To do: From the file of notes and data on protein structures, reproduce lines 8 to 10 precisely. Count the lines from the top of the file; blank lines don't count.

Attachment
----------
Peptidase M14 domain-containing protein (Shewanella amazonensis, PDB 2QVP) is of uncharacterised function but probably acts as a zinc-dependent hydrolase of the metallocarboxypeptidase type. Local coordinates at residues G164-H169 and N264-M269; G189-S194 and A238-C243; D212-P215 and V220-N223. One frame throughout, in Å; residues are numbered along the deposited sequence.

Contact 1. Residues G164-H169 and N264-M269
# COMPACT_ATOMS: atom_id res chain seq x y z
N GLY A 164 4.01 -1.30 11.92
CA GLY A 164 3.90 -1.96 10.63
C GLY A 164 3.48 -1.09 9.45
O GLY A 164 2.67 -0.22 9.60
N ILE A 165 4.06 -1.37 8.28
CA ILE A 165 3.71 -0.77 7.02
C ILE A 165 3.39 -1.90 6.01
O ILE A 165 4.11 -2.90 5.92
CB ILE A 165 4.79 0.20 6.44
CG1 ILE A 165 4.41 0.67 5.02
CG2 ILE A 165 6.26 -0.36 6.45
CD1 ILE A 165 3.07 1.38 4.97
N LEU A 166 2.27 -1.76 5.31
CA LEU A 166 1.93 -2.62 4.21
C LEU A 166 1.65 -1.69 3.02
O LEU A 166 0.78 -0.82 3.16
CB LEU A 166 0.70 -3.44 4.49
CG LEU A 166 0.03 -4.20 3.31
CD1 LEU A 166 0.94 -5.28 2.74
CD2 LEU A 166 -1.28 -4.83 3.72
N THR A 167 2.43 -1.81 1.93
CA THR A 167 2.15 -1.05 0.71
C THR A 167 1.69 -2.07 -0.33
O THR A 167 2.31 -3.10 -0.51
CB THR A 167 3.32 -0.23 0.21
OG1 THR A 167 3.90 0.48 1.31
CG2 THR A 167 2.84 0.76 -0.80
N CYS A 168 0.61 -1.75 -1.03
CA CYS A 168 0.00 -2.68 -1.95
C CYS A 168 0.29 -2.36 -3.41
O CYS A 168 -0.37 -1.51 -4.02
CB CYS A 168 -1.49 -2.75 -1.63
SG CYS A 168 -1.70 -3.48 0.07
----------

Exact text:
N ILE A 165 4.06 -1.37 8.28
CA ILE A 165 3.71 -0.77 7.02
C ILE A 165 3.39 -1.90 6.01